President Trump may hope to have the nation “opened up and just raring to go by Easter,” as he said on Tuesday, but he has no authority to order businesses to reopen or to override the decisions of state and local governments that they should remain closed to stop the spread of COVID-19.
The president’s desire to have things up and running again by April 12 carried with it the implication that he might issue some kind of order ending the shutdown that has occurred because of the pandemic.
We all hope that the health measures taken will have succeeded by then and that restrictions will no longer be necessary. But public health experts seem highly doubtful that the country will be able to resume normal activities that soon without risking an escalation in cases of the disease that could put the healthcare system at risk of collapse.
I am not a public health expert, nor is the president, who not long ago declared the coronavirus to be a “hoax.” I can, though, speak to the constitutional issues. If state and local governments wish to continue their health restrictions, they may do so, and the president has no legal authority to order otherwise.
Under the Constitution, state and local governments have what is termed “police power.” This means they have authority to take any action not prohibited by the Constitution or federal law to protect the health and welfare of their citizens. It is firmly established that this authority includes the ability to take actions necessary to stop the spread of communicable diseases, including the imposition of quarantines. Likewise, state and local governments have the power to order businesses closed, as has been done across the country, to stop the spread of the coronavirus.
I expect at some point someone will challenge these restrictions, and I have no doubt the government will win. In a public health emergency, the government always has been granted the powers needed to stop the spread of a deadly communicable disease.
The powers of the federal government are more limited. A federal law allows the federal government to stop people crossing state lines or entering the country to limit communicable diseases. But no federal law gives the president power to order businesses to close or, for that matter, to open.
Congress has power under the Constitution to regulate commerce among the states, and this has been extended to broadly allow the regulation of businesses, even intrastate businesses. In theory, Congress could adopt a law requiring businesses to close or to open as a regulation of commerce. If Congress, for example, adopted a law mandating that businesses open by Easter notwithstanding the coronavirus, that could preempt state and local regulations to the contrary. But Congress isn’t going to be so foolish as to enact such legislation if public health experts strongly advise against it.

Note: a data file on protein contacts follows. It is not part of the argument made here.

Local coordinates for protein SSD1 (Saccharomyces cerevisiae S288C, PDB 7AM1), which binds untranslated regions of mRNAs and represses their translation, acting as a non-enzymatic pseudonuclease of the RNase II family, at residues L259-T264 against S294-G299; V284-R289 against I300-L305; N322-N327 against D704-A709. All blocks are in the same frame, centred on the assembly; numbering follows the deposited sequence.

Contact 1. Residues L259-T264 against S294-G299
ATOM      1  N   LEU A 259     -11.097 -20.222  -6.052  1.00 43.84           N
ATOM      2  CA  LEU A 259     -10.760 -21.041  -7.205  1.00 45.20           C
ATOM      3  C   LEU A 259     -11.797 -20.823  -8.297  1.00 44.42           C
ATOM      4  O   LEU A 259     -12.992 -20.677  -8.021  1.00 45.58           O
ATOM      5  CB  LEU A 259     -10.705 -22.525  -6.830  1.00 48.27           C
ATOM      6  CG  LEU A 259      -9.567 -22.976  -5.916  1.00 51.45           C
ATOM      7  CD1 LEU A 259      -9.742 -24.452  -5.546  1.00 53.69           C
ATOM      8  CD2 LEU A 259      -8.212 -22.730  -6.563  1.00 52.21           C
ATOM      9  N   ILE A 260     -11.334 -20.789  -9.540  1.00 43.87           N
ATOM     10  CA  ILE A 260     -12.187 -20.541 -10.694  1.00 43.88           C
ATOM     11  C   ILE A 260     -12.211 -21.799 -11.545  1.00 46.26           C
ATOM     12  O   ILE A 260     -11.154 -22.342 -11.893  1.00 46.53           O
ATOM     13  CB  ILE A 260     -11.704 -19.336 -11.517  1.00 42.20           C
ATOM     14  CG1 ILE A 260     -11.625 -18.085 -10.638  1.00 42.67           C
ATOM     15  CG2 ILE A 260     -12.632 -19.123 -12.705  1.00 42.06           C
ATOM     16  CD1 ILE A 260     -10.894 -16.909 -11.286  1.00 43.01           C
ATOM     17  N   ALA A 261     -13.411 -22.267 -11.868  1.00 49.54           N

Trump on his own lacks the power to act. Presidents can issue executive orders, but they are limited to governing the executive branch of government. Trump could therefore issue executive orders as to how federal agencies should engage in procurement. But he cannot enact laws regulating businesses or people’s conduct on his own. That is the legislature’s prerogative.
Trump has shown a wildly inconsistent view of the authority of state governments during his presidency, embracing federalism when it suits him and dismissing it when it doesn’t. He was all for federal power when California attempted to chart its own course on auto emissions, for example. But then, in this crisis, he was all for governors and the states handling things themselves — until now, when he seems to be declaring himself the person who can order people back to work by Easter.
The president can exhort state and local governments to lift their restrictions. He can try to persuade businesses to open and defy the closure orders. He can ask Congress to pass legislation. But he cannot override state or local law, and he cannot provide immunity from sanctions to those who violate state and local restrictions. The bottom line is that if California, or other states, or cities or counties, feel the need to continue restrictions beyond Easter they may do so.
No one denies the devastating effect of the coronavirus and the closures on the American economy. Everyone looks forward to a return to normalcy. But Trump is not helping by asserting an end to closures by Easter when he has neither the public health knowledge to inform such a decision nor the constitutional authority to make it happen.
Erwin Chemerinsky is dean of the UC Berkeley School of Law and a contributing writer to Opinion.